Poor Ukraine. It’s suffering a national bout of political dyspepsia, and almost no one seems to care.
Well I do—it’s a subject close to the homefront. So, for the sake of domestic tranquility I offer this wildly partisan analysis of recent events there.
The capital city, Kiev, has since November witnessed huge, sometimes violent demonstrations in the city’s main plaza, Independence Square, the so-called Maidan, as police clash with protestors and different factions confront each other.
At odds are two unyielding blocs of the Ukrainian people separated by politics, culture, language, future ambitions and, largely, regions: Eastern and Western Ukraine.
The protests erupted when Ukraine’s president, Victor Yanukovich, scrapped a deal that would have brought closer economic ties with the European Union. Instead, he chose to favor the country’s traditional patron, Russia. This was, so to speak, a red flag for millions of mostly Western Ukrainians, who have long sought closer ties to Western Europe.
Eastern Ukraine, for its part, feels a strong kinship with Russia and a strong measure of nostalgia for the Soviet Union. Many Soviet leaders had roots in Eastern Ukraine, including Khrushchev, Brezhnev, and Kirichenko. During the Brezhnev era, over half the members of the Politburo claimed Eastern Ukrainian origins, and the old Red spirit still haunts the region. Even now, as the country seeks to revive and make Ukrainian the undisputed national language, Easterners cling to Russian in their daily conversations, official transactions, and historical loyalties.
Yanukovich, who comes from a small town outside Donetsk, is Eastern in his breeding, thinking, and autocratic instincts. One of his first acts as president was to jail the highly popular opposition leader, Yulia Timoshenko, on what most of the world saw as trumped-up, even absurd, charges. Since her confinement, he’s continued to find new crimes to hang on her, assuring that Timoshenko stays behind walls for a long time to come.
“European” Ukrainians view Yanukovich as a domestic danger and an international embarrassment. Indeed, the pratfall president has a knack for inviting comical interruptions of his public appearances that beg for inspired ridicule. Even his fractured attempts to speak the national language, which he crammed for only after becoming president, incite mockery and peals of laughter from many of his fellow Ukrainians.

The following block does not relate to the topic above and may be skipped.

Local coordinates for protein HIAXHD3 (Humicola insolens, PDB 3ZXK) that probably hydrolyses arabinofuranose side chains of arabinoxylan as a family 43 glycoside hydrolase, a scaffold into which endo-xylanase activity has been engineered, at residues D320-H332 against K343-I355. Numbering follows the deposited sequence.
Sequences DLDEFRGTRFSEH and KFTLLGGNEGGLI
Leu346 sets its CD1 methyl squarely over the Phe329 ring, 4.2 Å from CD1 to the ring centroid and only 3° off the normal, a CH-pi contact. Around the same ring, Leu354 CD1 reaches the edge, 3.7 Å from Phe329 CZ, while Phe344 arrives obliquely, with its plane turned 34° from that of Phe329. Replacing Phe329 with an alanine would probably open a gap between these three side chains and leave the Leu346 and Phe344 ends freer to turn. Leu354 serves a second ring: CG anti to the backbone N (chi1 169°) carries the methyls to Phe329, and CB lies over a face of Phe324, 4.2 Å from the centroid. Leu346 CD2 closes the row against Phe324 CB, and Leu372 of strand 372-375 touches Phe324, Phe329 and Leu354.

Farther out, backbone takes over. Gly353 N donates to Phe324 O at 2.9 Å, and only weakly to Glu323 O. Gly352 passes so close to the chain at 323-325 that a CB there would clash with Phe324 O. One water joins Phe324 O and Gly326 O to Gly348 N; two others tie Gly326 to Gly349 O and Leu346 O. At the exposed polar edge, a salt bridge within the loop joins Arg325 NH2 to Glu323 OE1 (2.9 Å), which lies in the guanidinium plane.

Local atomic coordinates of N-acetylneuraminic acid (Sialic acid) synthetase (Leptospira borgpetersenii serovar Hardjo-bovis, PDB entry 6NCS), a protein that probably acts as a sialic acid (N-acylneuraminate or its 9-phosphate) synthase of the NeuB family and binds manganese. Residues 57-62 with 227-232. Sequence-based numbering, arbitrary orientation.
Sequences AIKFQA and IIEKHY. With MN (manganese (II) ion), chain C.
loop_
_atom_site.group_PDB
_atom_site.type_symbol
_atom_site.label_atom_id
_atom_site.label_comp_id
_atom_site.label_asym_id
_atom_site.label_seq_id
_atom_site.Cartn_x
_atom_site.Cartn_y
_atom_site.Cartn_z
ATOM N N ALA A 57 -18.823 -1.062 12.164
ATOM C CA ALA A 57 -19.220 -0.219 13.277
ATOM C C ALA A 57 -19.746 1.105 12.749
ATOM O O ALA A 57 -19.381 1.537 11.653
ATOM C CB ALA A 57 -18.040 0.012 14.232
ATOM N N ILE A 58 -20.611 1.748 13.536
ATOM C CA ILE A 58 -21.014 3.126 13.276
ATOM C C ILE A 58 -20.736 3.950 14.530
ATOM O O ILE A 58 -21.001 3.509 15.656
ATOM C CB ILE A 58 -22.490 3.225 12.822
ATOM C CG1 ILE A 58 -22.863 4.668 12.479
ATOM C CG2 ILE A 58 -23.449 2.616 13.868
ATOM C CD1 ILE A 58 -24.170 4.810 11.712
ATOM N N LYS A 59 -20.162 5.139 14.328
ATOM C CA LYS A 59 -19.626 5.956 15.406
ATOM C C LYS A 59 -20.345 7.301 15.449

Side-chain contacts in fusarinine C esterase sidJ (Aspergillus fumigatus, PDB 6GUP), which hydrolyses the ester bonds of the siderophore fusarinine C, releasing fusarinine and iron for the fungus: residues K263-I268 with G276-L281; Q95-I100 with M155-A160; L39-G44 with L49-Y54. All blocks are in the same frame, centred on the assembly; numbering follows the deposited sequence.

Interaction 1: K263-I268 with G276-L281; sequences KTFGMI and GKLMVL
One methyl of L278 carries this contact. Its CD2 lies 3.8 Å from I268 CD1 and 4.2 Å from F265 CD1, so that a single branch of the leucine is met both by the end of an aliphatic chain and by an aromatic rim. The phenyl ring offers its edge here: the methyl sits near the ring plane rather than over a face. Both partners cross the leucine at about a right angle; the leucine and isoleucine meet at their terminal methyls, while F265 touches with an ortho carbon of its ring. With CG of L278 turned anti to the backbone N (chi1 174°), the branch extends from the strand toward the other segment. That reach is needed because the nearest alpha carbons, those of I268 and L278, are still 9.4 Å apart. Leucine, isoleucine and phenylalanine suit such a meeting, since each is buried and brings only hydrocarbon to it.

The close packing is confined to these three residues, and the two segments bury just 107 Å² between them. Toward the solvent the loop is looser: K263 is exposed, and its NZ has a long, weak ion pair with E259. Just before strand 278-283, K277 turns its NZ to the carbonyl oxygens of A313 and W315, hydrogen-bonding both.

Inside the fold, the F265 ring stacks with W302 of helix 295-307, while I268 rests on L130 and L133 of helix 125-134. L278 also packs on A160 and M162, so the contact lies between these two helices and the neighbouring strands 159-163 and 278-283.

Amusing as his foibles may be, Yanukovich is increasingly baring his monocratic teeth through the squashing of dissent and by dismissing talk of reforms. His shelving of the EU deal only sparked an already simmering fusion of fear and dissatisfaction about the country’s plutocratic direction.
The government responded to the huge anti-Yanukovich demonstrations first by unleashing the police then later by busing in thousands of counter-protesters from the East, where Yanukovich is honored, billeting them in tent cities around the square. The government not only provided the camps but also supplied food and other sustenance.
For most, it was a holiday, and some weren’t even sure what they were protesting. (Even If you don’t understand the Russian in the linked clip, you can still appreciate the tone of the pro-Yanukovich gathering.)
However, most of the bussers have since grown bored with hanging around, especially after the freebies ran low, and returned home.
Meanwhile, on New Year’s Eve, over 120,000 Maidan Alliance stood together in Independence Square to sing the Ukrainian national anthem, perhaps breaking a Guinness Book world record set by India for the number of people singing a national anthem together.
Despite this show of numbers, Yanukovich’s current strategy is to ignore the protesters, hoping, one guesses, that they’ll wither on their own.
This Ukrainian geo-political-cultural tapestry is held together, however loosely, by many threads, not the least of which is Russia, who has never been keen on the idea of a breakaway Ukraine and deeply resents and fears any further European/American incursions into its former buffer states. Thus, opposing interests tug from every direction at Ukraine’s fragile social fabric, threatening to rip it in pieces.
Which begs for a new, durable strand—namely, that Ukraine’s future will depend on a strong, independent Ukraine that submits itself neither to Russia nor the EU.
Democratic-minded Ukrainians agree that their country needs a course that rids it once and for all of its Soviet ghosts.
But should that require surrendering Ukraine to a European Union that imposes its own set of economic, social, and cultural directives, especially those that conflict with traditional Ukrainian values?
Why, many Ukrainians ask, should they reject Russian dominion only to live under the edicts of what they see as Western decline? Debt, consumerism, forced immigration, cultural Marxism, same-sex marriage, Lady Gaga instructing their daughters, and a distant foreign bureaucracy that regulates their daily life and national policy (they already know how that works). Is it worth trading national integrity for a questionable economic uptick?
The short answer is that no short answer exists.
And, as someone who fell smitten into a Rus dream when very young, and never recovered, I have to hope that Ukraine can set an independent course while savoring the fruits of good relations with all its neighbors.
Yet, experience teaches that the admirable but long-suffering people of those Eastern lands never seem to gain the better history that they deserve.